Village of New Paltz trustees, with the support of several community members living in adjacent areas of New Paltz and Gardiner, are themselves supporting efforts to limit the impacts of the quality immunity doctrine anywhere in New York. If passed, the law would block attempts to use the doctrine by “a person or public entity operating under the color of law,” which appears to include any public official, but the justification attached to the senate version make it clear that the target is law enforcement officers who violate constitutional rights.
Qualified immunity was invented in a 1967 Supreme Court decision, Pierson v Ray, in which government officials were given immunity to lawsuits except in cases when clearly established rights, of which a reasonable person would have known, are violated by that official. Further decisions have refined the meaning of “clearly established” until it’s now understood that there needs to be a court decision narrowly carving out that specific right for it to count. The “reasonable person” is a legal fiction used by judges to imagine how closely those court decisions are read. Critics assert that while this immunity is qualified rather than absolute, it has a chilling effect which discourages victims of government officials from filing suit at all. The intersection of qualified immunity and gun-carrying law enforcement officers has resulted in a heightened interest in altering the doctrine through legislation or litigation.
Bills have been considered at both the federal and state level to scale back or eliminate qualified immunity. This would likely leave state and local governments defending personnel against suits that would no longer be blocked by the doctrine, including police brutality suits. The New York bill has public opposition coming from some elected officials, including Governor Kathy Hochul and Senator James Skoufis, who chairs the committee where the bill now sits. The stated concern is that police officers should not be punished for split-second decisions.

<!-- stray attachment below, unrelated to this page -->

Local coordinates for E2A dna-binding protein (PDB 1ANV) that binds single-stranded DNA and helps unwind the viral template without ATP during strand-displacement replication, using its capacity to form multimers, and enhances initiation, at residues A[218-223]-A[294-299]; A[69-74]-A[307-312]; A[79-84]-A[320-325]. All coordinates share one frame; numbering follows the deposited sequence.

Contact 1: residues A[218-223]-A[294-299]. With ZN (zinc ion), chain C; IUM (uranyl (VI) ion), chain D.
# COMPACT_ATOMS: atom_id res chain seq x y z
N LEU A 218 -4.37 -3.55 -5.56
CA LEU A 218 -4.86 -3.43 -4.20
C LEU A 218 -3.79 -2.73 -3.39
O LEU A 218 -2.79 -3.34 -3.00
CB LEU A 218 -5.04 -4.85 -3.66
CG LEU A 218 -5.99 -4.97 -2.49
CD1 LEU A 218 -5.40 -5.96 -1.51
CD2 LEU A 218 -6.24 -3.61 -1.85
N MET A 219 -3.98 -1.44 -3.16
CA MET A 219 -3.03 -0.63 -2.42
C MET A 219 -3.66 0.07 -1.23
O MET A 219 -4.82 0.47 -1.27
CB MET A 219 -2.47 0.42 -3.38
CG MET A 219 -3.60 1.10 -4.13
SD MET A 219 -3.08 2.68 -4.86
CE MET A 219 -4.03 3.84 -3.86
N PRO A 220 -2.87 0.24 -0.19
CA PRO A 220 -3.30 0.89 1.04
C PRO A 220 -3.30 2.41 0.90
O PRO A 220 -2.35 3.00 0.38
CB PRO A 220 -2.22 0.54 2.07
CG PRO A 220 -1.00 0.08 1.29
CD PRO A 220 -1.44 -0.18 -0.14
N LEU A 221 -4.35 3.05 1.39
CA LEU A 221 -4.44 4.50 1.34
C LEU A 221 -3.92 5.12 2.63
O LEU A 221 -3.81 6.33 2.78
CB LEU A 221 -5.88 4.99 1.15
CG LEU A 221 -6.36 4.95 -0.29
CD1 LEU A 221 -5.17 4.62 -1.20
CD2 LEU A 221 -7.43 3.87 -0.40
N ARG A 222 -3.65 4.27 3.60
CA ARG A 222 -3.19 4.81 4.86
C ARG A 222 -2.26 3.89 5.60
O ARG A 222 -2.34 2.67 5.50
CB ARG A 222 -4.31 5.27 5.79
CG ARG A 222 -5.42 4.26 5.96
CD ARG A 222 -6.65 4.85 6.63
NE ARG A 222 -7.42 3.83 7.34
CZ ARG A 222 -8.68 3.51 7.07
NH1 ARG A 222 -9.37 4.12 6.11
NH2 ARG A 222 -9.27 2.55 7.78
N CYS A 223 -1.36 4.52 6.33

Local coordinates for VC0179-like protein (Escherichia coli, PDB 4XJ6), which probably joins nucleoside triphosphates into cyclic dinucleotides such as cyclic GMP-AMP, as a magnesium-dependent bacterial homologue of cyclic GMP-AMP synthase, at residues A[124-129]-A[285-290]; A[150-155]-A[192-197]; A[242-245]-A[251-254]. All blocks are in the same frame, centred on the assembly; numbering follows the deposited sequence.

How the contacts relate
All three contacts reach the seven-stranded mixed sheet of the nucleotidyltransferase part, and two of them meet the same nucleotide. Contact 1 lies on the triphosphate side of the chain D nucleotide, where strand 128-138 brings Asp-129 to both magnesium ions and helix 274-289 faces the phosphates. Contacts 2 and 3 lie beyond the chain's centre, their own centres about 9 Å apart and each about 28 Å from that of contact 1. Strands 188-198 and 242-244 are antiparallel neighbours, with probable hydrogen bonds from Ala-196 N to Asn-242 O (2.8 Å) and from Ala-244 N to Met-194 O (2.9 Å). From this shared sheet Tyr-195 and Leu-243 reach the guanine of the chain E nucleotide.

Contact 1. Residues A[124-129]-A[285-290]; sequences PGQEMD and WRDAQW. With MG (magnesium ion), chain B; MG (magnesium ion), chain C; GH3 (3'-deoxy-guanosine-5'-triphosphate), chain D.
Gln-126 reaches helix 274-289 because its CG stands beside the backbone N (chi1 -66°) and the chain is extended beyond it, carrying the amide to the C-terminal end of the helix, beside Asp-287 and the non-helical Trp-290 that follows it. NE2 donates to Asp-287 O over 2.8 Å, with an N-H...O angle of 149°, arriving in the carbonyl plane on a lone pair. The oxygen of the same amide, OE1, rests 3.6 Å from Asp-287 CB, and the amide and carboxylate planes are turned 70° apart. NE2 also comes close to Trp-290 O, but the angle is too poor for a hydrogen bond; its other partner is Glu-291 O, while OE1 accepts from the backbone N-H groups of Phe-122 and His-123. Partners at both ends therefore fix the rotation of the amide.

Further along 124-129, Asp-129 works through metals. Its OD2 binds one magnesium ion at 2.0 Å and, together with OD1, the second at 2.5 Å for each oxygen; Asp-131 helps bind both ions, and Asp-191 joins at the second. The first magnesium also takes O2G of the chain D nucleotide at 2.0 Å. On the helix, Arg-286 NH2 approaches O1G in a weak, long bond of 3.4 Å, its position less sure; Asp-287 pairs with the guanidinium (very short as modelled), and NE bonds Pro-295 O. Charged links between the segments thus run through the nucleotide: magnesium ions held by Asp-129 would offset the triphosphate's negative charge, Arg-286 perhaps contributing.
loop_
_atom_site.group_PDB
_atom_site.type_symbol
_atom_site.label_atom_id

Those who spoke at the village meeting to voice support for ending qualified immunity invoked the names of Monica Goods and Paul Echols. Goods was 11 years old when Trooper Christopher Baldner struck the family car twice, in the course of pursuing after Goods’ father fled a traffic stop during which Baldner is alleged to have deployed pepper spray into the Goods vehicle. Echols claims to have been punched in the face by town police officer Robert Knoth, which in the back of a New Paltz police car. Neither incident was fully captured by the cameras that were in use at the time. Echols has since settled a federal lawsuit against Knoth for an undisclosed sum. Baldner faces manslaughter and reckless endangerment charges, but the one count of second-degree murder was thrown out at the beginning of the month. That dismissal is now being appealed by the attorney general. The village resolution originally referenced Monica Goods, but trustees opted to remove that language in light of the pending appeal in that case.
In supporting this measure, Michele Zipp quoted Audre Lord by saying, “The master’s tools will never be used to dismantle the master’s house.” The resolution, passed unanimously, will be circulated to a number of public officials – including the town’s police commissioners and police chief.